Claims data is more useful in finding trends in specific neighborhoods than it is in identifying the behavior of individual officers. Sometimes people don’t know the names of the police officers they are accusing of misconduct.
The claims data have other limitations. A notice of claim only includes the accuser’s account of what happened, and it isn’t as comprehensive as a lawsuit. Race-based patterns are difficult to discern because claim forms don’t ask for the accuser’s race.
In 2015 the number of claims from people injured after a police encounter declined nearly 13 percent from the previous year, according to ClaimStat. The comptroller’s office credited the “unprecedented collaboration” with the NYPD.
But there are a number of reasons that claims can fluctuate year to year, and the comptroller’s office is waiting to see whether New York City sustains that progress.
Communities of color generate claims against police
Claims data are highlighting longtime police practices in communities of color, said Kovel and Johanna Steinberg, general counsel for the Bronx Defenders.
“There are cultures in each precinct, and some commanding officers – especially in the Bronx and other neighborhoods that are home to a lot of poor people of color – have a culture of heavier policing that inevitably leads to more claims,” Steinberg said. “It’s not like the Upper West Side” of Manhattan, where more well-to-do residents live.
The death of an Eric Garner or Laquan McDonald, the teenager shot 16 times by a Chicago police officer, grabs headlines and exposes major problems with how police interact with civilians, Kovel said. But there are everyday encounters between police and the public that illuminate bad police practices – for example, a lot of notices of claim are for property damages that happen during warrantless police searches.
“And that’s not the kind of thing you’ll see a big headline about,” Kovel said. “But if you notice, this precinct has 15 to 20 claims a month saying they are flipping people’s houses over and destroying property while searching. That becomes a trend and a problem to fix.”
Identifying patterns of police practice doesn’t solve problems, she said, noting that it doesn’t address the behavior of individual officers. “The data is only as good as the police department that’s going to be listening to it,” Kovel said. “If you don’t have the police’s buy-in, it’s not going to work.”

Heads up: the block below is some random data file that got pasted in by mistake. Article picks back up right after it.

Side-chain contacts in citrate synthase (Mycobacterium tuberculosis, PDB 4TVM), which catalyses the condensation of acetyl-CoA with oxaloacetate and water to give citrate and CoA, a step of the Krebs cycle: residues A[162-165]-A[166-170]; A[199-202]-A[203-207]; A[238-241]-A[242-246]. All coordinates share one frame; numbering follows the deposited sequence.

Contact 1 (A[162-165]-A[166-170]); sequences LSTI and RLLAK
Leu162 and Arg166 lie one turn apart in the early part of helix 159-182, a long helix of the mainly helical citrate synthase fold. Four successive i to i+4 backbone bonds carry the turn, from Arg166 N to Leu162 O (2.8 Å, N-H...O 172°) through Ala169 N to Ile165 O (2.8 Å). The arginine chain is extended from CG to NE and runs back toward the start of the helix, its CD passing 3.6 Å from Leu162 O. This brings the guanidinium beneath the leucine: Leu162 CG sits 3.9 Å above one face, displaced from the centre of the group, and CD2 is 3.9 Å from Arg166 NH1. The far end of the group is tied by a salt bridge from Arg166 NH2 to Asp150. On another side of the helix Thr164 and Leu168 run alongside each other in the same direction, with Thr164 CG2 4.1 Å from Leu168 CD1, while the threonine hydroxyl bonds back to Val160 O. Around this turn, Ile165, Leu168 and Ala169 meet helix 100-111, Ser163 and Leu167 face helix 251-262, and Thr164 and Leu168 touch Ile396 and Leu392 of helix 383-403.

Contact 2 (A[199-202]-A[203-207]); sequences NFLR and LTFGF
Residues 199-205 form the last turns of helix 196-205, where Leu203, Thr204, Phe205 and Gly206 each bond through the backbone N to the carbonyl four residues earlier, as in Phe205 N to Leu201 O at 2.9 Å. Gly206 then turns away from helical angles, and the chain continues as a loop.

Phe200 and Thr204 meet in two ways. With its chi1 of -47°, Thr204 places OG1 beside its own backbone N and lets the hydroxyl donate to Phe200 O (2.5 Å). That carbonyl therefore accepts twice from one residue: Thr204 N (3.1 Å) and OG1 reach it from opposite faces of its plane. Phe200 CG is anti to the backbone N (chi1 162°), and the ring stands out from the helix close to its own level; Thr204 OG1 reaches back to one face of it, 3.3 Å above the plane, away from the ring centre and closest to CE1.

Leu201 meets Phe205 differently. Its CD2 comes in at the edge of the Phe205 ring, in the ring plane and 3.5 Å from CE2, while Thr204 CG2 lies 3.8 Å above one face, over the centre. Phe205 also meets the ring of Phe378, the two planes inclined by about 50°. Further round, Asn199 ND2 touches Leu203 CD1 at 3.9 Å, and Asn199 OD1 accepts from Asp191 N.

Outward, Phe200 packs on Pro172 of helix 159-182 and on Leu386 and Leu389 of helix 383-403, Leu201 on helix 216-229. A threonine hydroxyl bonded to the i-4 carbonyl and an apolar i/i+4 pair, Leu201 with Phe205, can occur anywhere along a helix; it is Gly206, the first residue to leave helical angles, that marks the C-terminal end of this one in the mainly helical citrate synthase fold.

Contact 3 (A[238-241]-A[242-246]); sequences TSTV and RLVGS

Robert Gangi has spent more than 40 years arguing for sweeping criminal justice and police reform in New York. Gangi, an activist and policy advocate, lives on the Upper West Side, a world away from the office of the Bronx Defenders.
“We’re at a moment here where bad policing is getting more attention in New York City than ever in my lifetime,” Gangi said. “And it has not yet led to enough fundamental change.”
Enforcement of the stop-and-frisk policy has declined in New York City, he said, but “broken windows” policing hasn’t ended. NYPD officers still arrest people for things like walking between railway cars, putting their feet up on subway seats, jaywalking, selling loose cigarettes and drinking alcohol on their own stoops, said Gangi, adding that the overwhelming majority of those affected are black and Latino men.
“The cop who put the chokehold on [Eric] Garner is still on the police force,” Gangi said. “They claim that they are watching trends, but we know cop after cop after cop after cop remains on the force despite whatever history they’re building up. What else do you need to fire somebody?”
The need for an early warning system
Council Member Jumaane Williams of Brooklyn, one of the most prominent voices for police reform on the New York City Council, is an advocate for a stronger early warning system to flag officers accused of wrongdoing.
“When incidents happen, you often look back at an officer’s record and you’ll see there were many complaints of excessive force that weren’t substantiated or weren’t addressed,” Williams said. “So if they have [a system] it’s not working, and I’d say that for not just the NYPD but also police departments across the country.”
Williams is co-sponsoring a bill that would identify and discipline officers with a relatively high number of complaints, claims and lawsuits against them. He talks of creating a baseline, but he has no idea what the average number of complaints or lawsuits against a police officer should be. So far, the police department has deflected demands from Williams and other council members to share information from its early warning system.